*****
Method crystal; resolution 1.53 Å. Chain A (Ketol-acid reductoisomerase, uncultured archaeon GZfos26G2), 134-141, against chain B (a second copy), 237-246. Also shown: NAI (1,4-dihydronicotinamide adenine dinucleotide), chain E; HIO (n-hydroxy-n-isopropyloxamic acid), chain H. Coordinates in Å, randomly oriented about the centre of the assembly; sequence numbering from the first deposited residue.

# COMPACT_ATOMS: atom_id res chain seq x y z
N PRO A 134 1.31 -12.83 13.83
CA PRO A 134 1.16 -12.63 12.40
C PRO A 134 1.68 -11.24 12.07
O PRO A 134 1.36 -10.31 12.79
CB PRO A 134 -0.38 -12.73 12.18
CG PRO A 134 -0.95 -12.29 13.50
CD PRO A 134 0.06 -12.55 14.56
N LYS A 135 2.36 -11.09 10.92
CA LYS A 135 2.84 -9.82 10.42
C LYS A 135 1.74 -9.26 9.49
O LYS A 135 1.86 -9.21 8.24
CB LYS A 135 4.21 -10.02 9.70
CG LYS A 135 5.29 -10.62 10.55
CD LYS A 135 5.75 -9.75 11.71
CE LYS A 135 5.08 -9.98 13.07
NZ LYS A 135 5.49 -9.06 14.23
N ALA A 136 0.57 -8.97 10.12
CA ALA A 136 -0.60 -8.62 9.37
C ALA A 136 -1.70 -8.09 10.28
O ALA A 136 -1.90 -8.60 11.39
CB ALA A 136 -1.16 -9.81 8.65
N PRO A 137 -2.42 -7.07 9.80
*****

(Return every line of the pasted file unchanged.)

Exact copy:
Method crystal; resolution 1.53 Å. Chain A (Ketol-acid reductoisomerase, uncultured archaeon GZfos26G2), 134-141, against chain B (a second copy), 237-246. Also shown: NAI (1,4-dihydronicotinamide adenine dinucleotide), chain E; HIO (n-hydroxy-n-isopropyloxamic acid), chain H. Coordinates in Å, randomly oriented about the centre of the assembly; sequence numbering from the first deposited residue.

# COMPACT_ATOMS: atom_id res chain seq x y z
N PRO A 134 1.31 -12.83 13.83
CA PRO A 134 1.16 -12.63 12.40
C PRO A 134 1.68 -11.24 12.07
O PRO A 134 1.36 -10.31 12.79
CB PRO A 134 -0.38 -12.73 12.18
CG PRO A 134 -0.95 -12.29 13.50
CD PRO A 134 0.06 -12.55 14.56
N LYS A 135 2.36 -11.09 10.92
CA LYS A 135 2.84 -9.82 10.42
C LYS A 135 1.74 -9.26 9.49
O LYS A 135 1.86 -9.21 8.24
CB LYS A 135 4.21 -10.02 9.70
CG LYS A 135 5.29 -10.62 10.55
CD LYS A 135 5.75 -9.75 11.71
CE LYS A 135 5.08 -9.98 13.07
NZ LYS A 135 5.49 -9.06 14.23
N ALA A 136 0.57 -8.97 10.12
CA ALA A 136 -0.60 -8.62 9.37
C ALA A 136 -1.70 -8.09 10.28
O ALA A 136 -1.90 -8.60 11.39
CB ALA A 136 -1.16 -9.81 8.65
N PRO A 137 -2.42 -7.07 9.80